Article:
fungal alpha amylase – enzyme secreted by many fungi,

amylase – enzymes from various fungi used as antibacterial additives, imparts flavor, causes the bread to rise. Workers in factories that work with amylase are at increased risk of occupational asthma,

maltogenic amylase – an enzyme preparation produced by recombinant DNA techniques,

pantosenase - information not found,

protease enzymes,

sodium caseinate – casein texturizer, chemically produced milk powder,

corn maltodextrin – starch used as a texturizer and flavor enhancer. Produced by the chemical or enzyme breakdown of corn starch,

corn syrup solids – produced by the chemical or enzyme breakdown of corn starch, corn sugar may cause allergic reactions,

BHT – (to help protect flavor) retards rancidity in oils, can cause liver and kidney damage, allergic reactions, hyperactivity and behavioral problems, infertility, weakened immune system, birth defects, cancer; should be avoided by infants, young children, pregnant women and those sensitive to aspirin, may be toxic to the nervous system, (BHT – banned in England),

Glaze also may contain:

Calcium carbonate – chalk, used as an emulsifier, may cause constipation, occurs naturally in limestone,

agar- stabilizer and thickener obtained from various seaweed,

locust bean gum – a thickener and stabilizer in cosmetics and food extracted from the seeds of the carob tree,

disodium Phosphate – used commercially as an anti-caking additive in powdered products. May cause mild irritation to the skin and mucus membranes,

and sorbitan monostearate – referred to as a synthetic wax, emulsifier, defoamer, and flavor dispersing additive.

What Can You do

Read labels!! We cannot rely on the government to monitor these additives – there is too much industry influence.

For special treats nothing beats homemade but at least seek out better options like local bakeries and natural food stores that use real ingredients – not a mixture of chemicals.

SOURCES and RECOMMENDED READING:

Fed Up With Food Additives – website

Little Known Secrets About Bleached Flour – Mercola.com

How to Avoid Dangerous Genetically Modified Foods – Real Food Kosher

Food Dyes Pose Rainbow of Risks – Center for Science in the Public Interest

Food Dyes Linked to Allergies, ADHD and Cancer – CBS News

List of Additives and What they Do – About.com

Dangers of Food Additives – Discovery Health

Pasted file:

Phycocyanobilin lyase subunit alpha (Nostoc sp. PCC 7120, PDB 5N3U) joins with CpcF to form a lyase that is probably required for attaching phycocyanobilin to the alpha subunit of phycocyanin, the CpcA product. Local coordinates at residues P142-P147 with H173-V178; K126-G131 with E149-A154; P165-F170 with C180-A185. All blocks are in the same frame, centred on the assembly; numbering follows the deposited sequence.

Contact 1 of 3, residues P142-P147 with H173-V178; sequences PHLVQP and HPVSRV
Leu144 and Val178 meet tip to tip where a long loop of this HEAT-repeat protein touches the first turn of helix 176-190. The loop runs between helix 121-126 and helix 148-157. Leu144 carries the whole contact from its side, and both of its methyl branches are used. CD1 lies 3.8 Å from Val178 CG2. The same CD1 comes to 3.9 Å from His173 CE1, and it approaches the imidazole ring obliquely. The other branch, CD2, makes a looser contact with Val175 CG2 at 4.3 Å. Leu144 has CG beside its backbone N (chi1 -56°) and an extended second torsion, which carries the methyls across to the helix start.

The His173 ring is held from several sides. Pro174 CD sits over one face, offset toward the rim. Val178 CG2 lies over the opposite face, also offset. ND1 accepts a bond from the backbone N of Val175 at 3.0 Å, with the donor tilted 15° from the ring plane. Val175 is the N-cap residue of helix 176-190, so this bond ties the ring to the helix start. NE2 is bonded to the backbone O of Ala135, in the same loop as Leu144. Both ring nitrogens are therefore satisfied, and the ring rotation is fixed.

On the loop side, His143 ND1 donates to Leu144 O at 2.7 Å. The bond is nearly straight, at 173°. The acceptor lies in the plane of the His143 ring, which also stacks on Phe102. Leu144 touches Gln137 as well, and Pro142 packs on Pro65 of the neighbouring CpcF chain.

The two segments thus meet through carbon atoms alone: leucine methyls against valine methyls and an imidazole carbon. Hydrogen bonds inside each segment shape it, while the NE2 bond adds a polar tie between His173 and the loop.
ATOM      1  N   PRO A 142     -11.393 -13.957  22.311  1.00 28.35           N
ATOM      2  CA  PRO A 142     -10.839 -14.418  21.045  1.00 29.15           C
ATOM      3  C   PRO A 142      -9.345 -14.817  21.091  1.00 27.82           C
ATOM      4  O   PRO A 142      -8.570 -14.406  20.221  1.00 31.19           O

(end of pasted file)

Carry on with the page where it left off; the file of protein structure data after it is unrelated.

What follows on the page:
Hyper Kids? Cut Out Preservatives – Time

Food Dyes and Allergies – Chicago Tribune

The Dirty Dozen – 12 Foods/Food Additives to Avoid and Why – Food Democracy

The Color of Trouble – Spoonfed Blog – Raising Kids to Think About the Food They Eat

Books

Twinkie, Deconstructed: My Journey to Discover How the Ingredients Found in Processed Foods Are Grown, Mined (Yes, Mined), and Manipulated into What America Eats – by Steve Ettlinger

A Consumer’s Dictionary of Food Additives, 7th Edition: Descriptions in Plain English of More Than 12,000 Ingredients Both Harmful and Desirable Found in Foods – by Ruth Winter

Excitotoxins: The Taste That Kills – by Russell Blaylock

Seeds of Deception: Exposing Industry and Government Lies About the Safety of the Genetically Engineered Foods You’re Eating – by Jeffrey Smith

"PAID ENDORSEMENT DISCLOSURE: In order for me to support my blogging activities, I may receive monetary compensation or other types of remuneration for my endorsement, recommendation, testimonial and/or link to any products or services from this blog." I only endorse products that align with the ideals of Real Food Kosher and that I believe would be of value to my readers.

Comments

  1. Genevieve says

    Sad thing is though that those 50 are only what they have to label. There are so many other ingredients that they don’t have to list because they are the “industry standard”. Makes me sick!

    • lisa says

      It’s a challenge to figure out the exact number of ingredients in this doughnut, “natural” flavorings can have over 30 chemicals!

  2. Susan says

    It’s good to know this, it’s way more powerful than the smell of donuts!
    KK had its bakery in Atlanta in the early ’60′s. I remember us riding by and smelling them bake in the morning and a crew would be on the street selling them $1/dozen to cars that drove by. I’m sure they didn’t have that many nasty ingredients back then.

  3. says

    YIKES! I used to live in NC where KK is located, but never tried a donut because I knew I would probably like it and that was a bad thing :-)